Abuja, 20 November 2018 - UNICEF today called on global leaders to commit to doing more to fulfil children’s rights, as the world marked International World Children’s Day.
The call came with a global request asking individual to sign a global online petition asking for ‘children to be put back on the agenda.’
“We want to build a world where every child is in school, safe from harm and can fulfil their potential – and nowhere is this more true than in Nigeria,” said Mohamed Fall, UNICEF’s Representative in Nigeria.
“A lot has been achieved – but there is still much to do to ensure that Nigerian children benefit from advances in child rights. At the moment, too many children are being left behind, and we need to reach them.”
Nigeria has the world’s highest number of out-of-school children, and one of its highest rates of maternal, child and infant mortality. More than four million children are unimmunized and tens of millions of Nigerians still do not have access to clean water and proper sanitation, putting children’s health at risk.
Diseases like pneumonia, diarrhea, and malaria – combined with underlying malnutrition – are responsible for most of the deaths among infants and children in Nigeria.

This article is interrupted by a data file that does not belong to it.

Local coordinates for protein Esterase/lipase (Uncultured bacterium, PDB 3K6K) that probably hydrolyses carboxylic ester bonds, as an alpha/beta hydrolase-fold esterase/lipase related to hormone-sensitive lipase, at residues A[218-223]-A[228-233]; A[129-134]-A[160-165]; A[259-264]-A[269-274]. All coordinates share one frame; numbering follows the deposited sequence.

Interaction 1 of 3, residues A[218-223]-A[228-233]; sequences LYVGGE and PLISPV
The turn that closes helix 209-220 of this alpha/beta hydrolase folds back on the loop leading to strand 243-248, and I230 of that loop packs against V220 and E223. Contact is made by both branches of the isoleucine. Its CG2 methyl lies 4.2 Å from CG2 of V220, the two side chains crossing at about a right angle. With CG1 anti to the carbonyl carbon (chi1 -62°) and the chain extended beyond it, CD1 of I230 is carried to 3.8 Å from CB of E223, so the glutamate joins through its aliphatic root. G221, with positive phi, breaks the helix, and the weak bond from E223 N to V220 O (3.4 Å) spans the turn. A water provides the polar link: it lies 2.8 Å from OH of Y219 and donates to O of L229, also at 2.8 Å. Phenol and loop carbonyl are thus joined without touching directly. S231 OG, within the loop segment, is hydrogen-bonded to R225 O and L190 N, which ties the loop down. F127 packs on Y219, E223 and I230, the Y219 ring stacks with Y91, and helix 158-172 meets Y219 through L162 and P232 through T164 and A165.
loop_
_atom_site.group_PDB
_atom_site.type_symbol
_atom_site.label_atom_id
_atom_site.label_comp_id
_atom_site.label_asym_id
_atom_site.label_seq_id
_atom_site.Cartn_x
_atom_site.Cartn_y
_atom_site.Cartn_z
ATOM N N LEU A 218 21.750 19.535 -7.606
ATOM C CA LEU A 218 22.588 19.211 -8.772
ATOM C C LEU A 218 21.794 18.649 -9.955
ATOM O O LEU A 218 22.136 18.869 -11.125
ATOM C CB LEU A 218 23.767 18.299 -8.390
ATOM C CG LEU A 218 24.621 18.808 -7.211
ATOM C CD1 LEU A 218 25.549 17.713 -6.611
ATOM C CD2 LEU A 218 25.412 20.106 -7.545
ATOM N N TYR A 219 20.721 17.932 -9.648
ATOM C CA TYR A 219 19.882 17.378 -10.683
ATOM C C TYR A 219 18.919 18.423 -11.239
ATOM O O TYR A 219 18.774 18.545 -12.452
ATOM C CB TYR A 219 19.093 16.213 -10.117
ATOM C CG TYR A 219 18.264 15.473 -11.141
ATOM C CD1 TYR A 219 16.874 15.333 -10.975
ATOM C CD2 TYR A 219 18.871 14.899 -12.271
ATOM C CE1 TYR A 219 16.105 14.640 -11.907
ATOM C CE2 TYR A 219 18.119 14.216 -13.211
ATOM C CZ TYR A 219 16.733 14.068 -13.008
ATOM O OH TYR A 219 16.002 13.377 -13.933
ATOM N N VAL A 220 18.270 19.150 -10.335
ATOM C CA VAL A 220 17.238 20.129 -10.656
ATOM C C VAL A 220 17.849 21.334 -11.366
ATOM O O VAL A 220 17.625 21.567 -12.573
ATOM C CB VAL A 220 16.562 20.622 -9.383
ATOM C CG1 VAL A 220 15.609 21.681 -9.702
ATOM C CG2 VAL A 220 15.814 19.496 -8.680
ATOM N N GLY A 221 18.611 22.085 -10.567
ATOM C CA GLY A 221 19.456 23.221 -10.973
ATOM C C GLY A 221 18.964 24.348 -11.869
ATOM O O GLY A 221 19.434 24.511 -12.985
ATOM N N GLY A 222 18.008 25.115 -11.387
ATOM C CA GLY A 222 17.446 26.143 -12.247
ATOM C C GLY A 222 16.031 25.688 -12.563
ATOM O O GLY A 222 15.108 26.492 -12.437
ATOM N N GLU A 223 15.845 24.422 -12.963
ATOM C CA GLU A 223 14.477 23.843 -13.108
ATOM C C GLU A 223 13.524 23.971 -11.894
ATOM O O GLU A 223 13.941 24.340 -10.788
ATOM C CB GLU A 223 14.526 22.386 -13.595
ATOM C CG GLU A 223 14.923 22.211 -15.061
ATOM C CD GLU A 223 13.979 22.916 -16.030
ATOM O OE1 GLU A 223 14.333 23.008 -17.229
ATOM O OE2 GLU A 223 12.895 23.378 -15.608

Nigeria’s burden of stunted growth among children is the second highest in the world, with 16.5 million affected, and the burden of severe acute malnutrition is high, with an estimated 2.6 million children severely acutely malnourished.
"No matter where a child is born – whether into wealth or poverty – they and their parents have the same hopes and dreams for their future. And we owe it to all children to give them a fair chance to survive and fulfil those dreams,” said Mohamed Fall.
“In partnership with the Nigerian Government, we are determined to ensure that stronger investment will yield progress for all children in education, health – including ensuring routine immunization for all, nutrition and child protection.”
Nigerian children experience a wide range of abuses and harmful practices. An estimated 3 in 5 children have suffered one or more forms of violence before reaching 18, with over 70 per cent experiencing multiple incidents of violence.
“This World Children’s Day, we must recommit to children – knowing that for Nigeria to achieve the Sustainable Development Goals by 2030, we must invest in long-lasting institutional and community-based systems and policies for children’s survival, growth and development,” said Mohamed Fall.
“Nigerian children have a huge role to play in the country’s national development. It is the generation of children growing up today who will take their place as Nigeria’s leaders tomorrow – and who will be able to take further – to really accelerate – the progress we make now.”
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